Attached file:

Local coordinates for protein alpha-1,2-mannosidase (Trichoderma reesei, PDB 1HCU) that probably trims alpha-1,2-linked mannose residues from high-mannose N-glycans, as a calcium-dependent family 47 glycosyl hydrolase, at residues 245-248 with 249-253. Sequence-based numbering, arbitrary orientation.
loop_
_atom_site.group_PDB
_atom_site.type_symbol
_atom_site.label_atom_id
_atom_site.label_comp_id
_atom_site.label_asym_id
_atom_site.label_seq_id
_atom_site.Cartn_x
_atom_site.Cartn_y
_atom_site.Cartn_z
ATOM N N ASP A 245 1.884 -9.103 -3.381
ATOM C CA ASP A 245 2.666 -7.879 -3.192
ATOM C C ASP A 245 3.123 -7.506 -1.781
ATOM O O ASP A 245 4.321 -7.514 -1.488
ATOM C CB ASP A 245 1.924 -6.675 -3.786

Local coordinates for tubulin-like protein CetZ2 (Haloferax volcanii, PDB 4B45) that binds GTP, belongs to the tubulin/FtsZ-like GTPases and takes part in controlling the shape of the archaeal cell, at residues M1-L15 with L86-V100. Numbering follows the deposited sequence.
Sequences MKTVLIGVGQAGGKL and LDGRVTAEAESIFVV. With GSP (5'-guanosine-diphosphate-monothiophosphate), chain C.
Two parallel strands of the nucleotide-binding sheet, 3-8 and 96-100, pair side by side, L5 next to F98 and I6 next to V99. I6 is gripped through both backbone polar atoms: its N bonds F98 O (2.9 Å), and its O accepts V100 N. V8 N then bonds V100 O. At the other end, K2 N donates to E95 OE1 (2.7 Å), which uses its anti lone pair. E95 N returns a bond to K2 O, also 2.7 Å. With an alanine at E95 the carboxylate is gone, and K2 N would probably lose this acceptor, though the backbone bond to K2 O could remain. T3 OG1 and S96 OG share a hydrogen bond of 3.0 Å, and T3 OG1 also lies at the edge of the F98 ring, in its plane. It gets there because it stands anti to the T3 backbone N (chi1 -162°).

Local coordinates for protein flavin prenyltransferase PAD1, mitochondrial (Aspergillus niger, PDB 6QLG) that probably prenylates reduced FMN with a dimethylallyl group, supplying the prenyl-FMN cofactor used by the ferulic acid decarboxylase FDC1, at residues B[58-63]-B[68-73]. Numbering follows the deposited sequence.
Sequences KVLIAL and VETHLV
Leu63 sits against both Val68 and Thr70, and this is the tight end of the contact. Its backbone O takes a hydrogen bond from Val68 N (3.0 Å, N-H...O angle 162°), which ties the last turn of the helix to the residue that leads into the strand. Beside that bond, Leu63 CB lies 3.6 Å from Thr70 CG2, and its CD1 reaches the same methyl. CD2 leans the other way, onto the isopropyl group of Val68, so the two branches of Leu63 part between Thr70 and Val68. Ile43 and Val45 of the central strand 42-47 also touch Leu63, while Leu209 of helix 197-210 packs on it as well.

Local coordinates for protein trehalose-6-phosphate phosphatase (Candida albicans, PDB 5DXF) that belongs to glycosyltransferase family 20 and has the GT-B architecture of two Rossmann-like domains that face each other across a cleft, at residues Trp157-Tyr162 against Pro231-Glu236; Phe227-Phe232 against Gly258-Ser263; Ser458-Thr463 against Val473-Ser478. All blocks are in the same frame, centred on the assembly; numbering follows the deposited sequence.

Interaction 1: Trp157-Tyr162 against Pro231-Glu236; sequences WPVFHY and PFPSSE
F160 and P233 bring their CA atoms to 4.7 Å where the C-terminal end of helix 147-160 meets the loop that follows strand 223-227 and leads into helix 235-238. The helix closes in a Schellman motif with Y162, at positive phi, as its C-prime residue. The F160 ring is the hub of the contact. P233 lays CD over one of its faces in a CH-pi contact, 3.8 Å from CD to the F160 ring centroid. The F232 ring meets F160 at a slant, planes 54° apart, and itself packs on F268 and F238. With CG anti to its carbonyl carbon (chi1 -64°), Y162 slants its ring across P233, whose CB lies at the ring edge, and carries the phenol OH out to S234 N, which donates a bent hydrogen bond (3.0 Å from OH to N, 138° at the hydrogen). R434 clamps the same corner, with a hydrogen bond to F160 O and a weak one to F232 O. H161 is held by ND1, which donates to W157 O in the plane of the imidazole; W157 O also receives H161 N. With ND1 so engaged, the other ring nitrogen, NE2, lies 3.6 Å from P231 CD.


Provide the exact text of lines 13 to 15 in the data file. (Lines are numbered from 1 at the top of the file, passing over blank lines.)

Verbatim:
ATOM C CA ASP A 245 2.666 -7.879 -3.192
ATOM C C ASP A 245 3.123 -7.506 -1.781
ATOM O O ASP A 245 4.321 -7.514 -1.488